egos--well, first off, I don't think it works any better than less intrusive means, and it just plain doesn't make sense. I know that God MADE "sense;" if He made everything, He can do whatever He likes. Still the "fences" around avoiding chumetz, and the complexities of it, and the potential punishment for NOT doing it, or doing it incompletely--is just too bizarre.

Tell me where I'm wrong. And in the meantime, have a Pesach kasher v sameach--if you ever get THROUGH kashering.


  1. Don't ask, lady. Just come on over with a toothbrush.... there's still time before your morning flight!!! ;)

  2. Quite a lot to say here, so I shall do my best.

    First of all, the extreme to which people take Pesach cleaning nowadays is not necessarily warranted. People really go above and beyond what is required by halacha—covering toilet seats in aluminum foil is NOT NECESSARY. Even the lists of which shampoos and soaps are kosher l’Pesach are, according to many opinions, superfluous, as anything that isn’t and never could be fit for consumption by a dog does not have to be certified chametz-free. Nowadays, people have a tendency to go above and beyond the requirements of halacha in an effort to be really machmir, but the danger is that other, more important things—like sanity—can often be sacrificed for this zealotry.

    Secondly, back in the day, Pesach cleaning was a lot easier, merely because people had less stuff. If you lived in a house with three rooms and just a few possessions, cleaning everything you owned would not take all that long. The fact is that we are spoiled today—or blessed, take your pick—and so this level of bounty comes with a little more difficulty around Pesach time. I still think we’re getting the better end of the deal.

    Third, much as you (and everyone else) shudder at the thought of all the nitpicky cleaning, halacha is about the details. It is about taking every single bit of this mundane world and making it holy. By eliminating every crumb, going through every room of the house, we are, in a way, transforming everything we touch into a vessel of holiness. For more on this topic, see R. Soloveitchik’s “Halachic Man.” There, he describes beautifully how, for the halacha-driven Jew, every physical object is representative of all the halachot relating to it and thereby becomes more than just the sum of its parts. I can’t even come close to paraphrasing it, but it’s awesome, trust me.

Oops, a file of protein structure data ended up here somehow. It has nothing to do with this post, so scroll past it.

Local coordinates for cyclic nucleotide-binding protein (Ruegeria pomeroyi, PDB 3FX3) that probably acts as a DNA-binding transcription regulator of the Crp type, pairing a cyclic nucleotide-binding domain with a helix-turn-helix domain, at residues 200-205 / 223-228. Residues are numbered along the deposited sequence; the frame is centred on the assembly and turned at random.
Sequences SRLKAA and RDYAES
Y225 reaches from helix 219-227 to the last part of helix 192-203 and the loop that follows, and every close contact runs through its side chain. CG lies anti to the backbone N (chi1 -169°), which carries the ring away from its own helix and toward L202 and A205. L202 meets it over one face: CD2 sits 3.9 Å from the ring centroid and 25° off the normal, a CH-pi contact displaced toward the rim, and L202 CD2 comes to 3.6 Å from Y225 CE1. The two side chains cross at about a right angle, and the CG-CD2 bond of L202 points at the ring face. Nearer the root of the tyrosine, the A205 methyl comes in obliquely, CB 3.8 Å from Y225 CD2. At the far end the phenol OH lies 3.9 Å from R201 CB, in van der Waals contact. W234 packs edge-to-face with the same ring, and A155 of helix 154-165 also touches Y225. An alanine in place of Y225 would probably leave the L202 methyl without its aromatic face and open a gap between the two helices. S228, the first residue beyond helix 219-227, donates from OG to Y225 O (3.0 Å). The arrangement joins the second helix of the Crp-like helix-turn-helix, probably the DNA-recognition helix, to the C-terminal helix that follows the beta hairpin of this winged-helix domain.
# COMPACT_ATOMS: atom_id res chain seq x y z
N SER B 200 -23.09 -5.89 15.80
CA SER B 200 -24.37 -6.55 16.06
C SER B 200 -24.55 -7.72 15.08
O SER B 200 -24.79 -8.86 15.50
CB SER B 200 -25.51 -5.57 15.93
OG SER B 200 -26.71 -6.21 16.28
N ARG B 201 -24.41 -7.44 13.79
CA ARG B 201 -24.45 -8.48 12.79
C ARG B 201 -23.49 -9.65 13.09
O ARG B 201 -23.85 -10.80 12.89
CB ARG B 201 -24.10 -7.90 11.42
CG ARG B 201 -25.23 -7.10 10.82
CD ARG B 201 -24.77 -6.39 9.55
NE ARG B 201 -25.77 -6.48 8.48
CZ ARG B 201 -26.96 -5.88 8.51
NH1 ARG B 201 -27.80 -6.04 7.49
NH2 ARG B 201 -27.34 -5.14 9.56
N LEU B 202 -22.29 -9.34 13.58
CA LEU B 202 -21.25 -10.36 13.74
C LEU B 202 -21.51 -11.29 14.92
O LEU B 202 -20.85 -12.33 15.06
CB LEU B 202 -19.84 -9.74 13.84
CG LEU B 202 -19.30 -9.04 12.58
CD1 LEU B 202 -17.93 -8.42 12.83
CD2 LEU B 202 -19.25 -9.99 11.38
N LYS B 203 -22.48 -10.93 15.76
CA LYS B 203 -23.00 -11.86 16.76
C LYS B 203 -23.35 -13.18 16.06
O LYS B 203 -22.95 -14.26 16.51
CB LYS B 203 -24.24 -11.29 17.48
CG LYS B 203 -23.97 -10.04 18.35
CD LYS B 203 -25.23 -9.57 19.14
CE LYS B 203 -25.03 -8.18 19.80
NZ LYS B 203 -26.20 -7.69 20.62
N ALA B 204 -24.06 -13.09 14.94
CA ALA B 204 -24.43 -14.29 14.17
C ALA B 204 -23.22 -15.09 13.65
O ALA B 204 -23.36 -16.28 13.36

“But when you spend hundreds--usually THOUSANDS of dollars, and days, WEEKS of work to very indirectly and obliquely tamp down our egos--well, first off, I don't think it works any better than less intrusive means, and it just plain doesn't make sense.”

    This is the danger of ascribing reasons to mitzvot. The ego thing might be one nice explanation of why we don’t eat chametz, but it certainly isn’t the definitive or only reason for the prohibition. Halacha is not about knowing the reasons, it’s about fulfilling God’s commands simply because they are God’s commands, and fulfilling them as carefully as possible, down to the smallest detail.

    With all that said, if moshiach doesn’t come within the next day or so, enjoy the luxury of your no-scrub Pesach hotel freedom and have a chag kasher v’sameach!

  3. Mink, my suspicion is that you don't want me to bring a toothbrush so you have something chumetz-free for your teeth! But you don't HAVE grout!
    SJ,Your point seems to be, when Hashem says 'jump!' we answer 'how high?" No, we just jump, no questions asked!
    Have a fabulous and enlightening and relaxing chag!

  4. Actually, you had it right the first time: Hashem says 'jump', and we say 'How high? For how long? Which foot first? During what part of the day? Is a person with only one leg exempt? '

    The beauty of our system is man's involvement in it--Hashem gives us the basis, but it is up to our sages (and by extension, even us lowly plebians) to determine exactly how to implement it in this world.